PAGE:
National Westminster Bank (NatWest) was fined £264.8 million (U.S. $350 million) for three offenses of failing to comply with the United Kingdom’s anti-money laundering (AML) laws.
The fine was imposed by Justice Sara Cockerill of the Southwark Crown Court on Monday. NatWest pleaded guilty in October to violating the 2007 Money Laundering Regulations, marking the first time the U.K. Financial Conduct Authority (FCA) has pursued criminal charges for money laundering failings.
“[I]t must be borne in mind that although in no way complicit in the money laundering which took place, the bank was functionally vital. Without the bank—and without the bank’s failures—the money could not be effectively laundered,” said Justice Cockerill in her sentencing remarks.
In addition to the fine, NatWest was ordered to pay the FCA £4.3 million (U.S. $5.7 million) for the cost of the investigation. The bank must also pay back approximately £460,000 (U.S. $608,000) earned in fees on the money being laundered.
The charges stemmed from failures by NatWest to raise red flags regarding large amounts of cash deposited by a customer, jewelry wholesaler Fowler Oldfield, from 2012-16. Fowler Oldfield would deposit a total of roughly £365 million in the bank over that period, around £264 million of which was in cash.
NatWest employees reported their suspicions to the bank’s AML staff that cash from Fowler Oldfield was being laundered, but no action was taken, the FCA said. In addition, some of the cash deposited was incorrectly recorded as checks, which carry a lower money laundering risk.
As part of an ongoing investigation into Fowler Oldfield, 11 people have pleaded guilty to money laundering charges related to the cash deposits. Sixteen others, including three couriers already charged, are awaiting trial, the FCA said. Fowler Oldfield was shut down in 2016 following the police investigations that led to the charges.
“NatWest is responsible for a catalogue of failures in the way it monitored and scrutinized transactions that were self-evidently suspicious. Combined with serious systems failures, like the treatment of cash deposits as checks, these failures created an open door for money laundering,” said Mark Steward, executive director of enforcement and market oversight at the FCA, in a press release. “Anti-money laundering controls are a vital part of the fight against serious crime, like drug trafficking, and such failures are intolerable ones that let down the whole community, which, in this case, justified the FCA’s first criminal prosecution under the Money Laundering Regulations.”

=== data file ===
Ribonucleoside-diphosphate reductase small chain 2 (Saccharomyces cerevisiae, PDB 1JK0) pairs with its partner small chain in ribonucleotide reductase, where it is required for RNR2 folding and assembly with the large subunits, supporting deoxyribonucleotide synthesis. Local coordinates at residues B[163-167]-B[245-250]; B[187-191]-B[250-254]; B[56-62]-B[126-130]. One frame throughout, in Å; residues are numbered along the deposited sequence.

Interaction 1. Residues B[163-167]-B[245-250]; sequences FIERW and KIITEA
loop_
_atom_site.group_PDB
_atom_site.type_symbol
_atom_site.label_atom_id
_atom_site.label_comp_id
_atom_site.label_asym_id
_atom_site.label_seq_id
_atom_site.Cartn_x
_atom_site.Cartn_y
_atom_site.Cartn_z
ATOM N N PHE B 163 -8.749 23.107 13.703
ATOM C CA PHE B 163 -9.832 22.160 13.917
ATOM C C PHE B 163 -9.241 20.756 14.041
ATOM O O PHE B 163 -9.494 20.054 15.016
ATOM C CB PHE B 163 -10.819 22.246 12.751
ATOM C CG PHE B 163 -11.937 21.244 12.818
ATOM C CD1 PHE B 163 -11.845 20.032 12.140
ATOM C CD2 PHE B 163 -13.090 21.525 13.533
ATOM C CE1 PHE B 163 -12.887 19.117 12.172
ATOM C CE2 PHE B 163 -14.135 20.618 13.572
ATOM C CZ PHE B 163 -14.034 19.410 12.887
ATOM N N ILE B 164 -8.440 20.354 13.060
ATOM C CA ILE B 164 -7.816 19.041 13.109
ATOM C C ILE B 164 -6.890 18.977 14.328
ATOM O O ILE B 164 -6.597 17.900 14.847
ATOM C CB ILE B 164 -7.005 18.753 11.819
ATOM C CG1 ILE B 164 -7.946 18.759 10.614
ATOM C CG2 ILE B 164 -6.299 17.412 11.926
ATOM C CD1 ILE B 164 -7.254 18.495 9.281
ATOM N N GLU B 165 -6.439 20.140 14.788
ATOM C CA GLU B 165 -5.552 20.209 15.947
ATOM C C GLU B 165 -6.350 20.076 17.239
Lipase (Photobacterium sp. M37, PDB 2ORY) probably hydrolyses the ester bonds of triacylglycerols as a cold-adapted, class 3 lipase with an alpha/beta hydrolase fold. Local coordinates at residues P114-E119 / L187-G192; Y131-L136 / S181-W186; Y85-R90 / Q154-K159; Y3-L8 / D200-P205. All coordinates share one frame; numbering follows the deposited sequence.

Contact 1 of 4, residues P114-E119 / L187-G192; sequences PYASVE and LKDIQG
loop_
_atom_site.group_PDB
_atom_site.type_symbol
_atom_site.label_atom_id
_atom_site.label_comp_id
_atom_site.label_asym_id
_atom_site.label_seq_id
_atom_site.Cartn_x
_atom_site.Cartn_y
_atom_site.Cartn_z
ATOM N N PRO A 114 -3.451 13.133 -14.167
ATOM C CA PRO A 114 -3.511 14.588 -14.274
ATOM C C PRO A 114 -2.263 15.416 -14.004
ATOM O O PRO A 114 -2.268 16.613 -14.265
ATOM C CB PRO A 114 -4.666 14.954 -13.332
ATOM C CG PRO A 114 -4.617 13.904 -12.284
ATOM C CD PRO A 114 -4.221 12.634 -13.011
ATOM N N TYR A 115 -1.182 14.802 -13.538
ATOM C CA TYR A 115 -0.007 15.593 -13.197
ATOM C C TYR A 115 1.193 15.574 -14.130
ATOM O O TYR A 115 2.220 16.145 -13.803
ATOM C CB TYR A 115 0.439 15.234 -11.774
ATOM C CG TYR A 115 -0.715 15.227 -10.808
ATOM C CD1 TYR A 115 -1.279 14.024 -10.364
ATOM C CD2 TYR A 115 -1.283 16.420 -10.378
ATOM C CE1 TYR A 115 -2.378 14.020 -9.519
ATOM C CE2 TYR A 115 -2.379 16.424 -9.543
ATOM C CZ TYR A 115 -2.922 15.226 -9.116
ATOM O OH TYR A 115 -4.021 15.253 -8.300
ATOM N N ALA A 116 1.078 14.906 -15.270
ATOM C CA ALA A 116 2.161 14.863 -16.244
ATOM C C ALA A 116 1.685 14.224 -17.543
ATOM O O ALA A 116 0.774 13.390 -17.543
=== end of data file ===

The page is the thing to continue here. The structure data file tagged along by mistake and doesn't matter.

National Westminster Bank is a subsidiary of NatWest Group, which was formerly the Royal Bank of Scotland Group.
NatWest cooperated with the FCA’s investigation, resulting in its fine being reduced 33 percent from a possible £397 million (U.S. $524.6 million) penalty.
“NatWest takes its responsibility to prevent and detect financial crime extremely seriously. We deeply regret that we failed to adequately monitor one of our customers between 2012 and 2016 for the purpose of preventing money laundering,” said CEO Alison Rose in a statement. “While today’s hearing brings an end to this case, we will continue to invest significant resources in the ongoing fight against financial crime.”
When NatWest pleaded guilty to the AML charges in October, it said it has invested nearly £700 million in the last five years in upgrades to its transaction monitoring systems, automated customer screening, and new customer due diligence solutions, with plans to invest “over £1 billion to further strengthen financial crime controls over the next five years.”
Additionally, NatWest noted it “currently has more than 5,000 staff in specialist financial crime roles, dedicated to detecting and preventing financial crime under the leadership and focus of a centralized bank-wide ‘FinCrime Hub.’”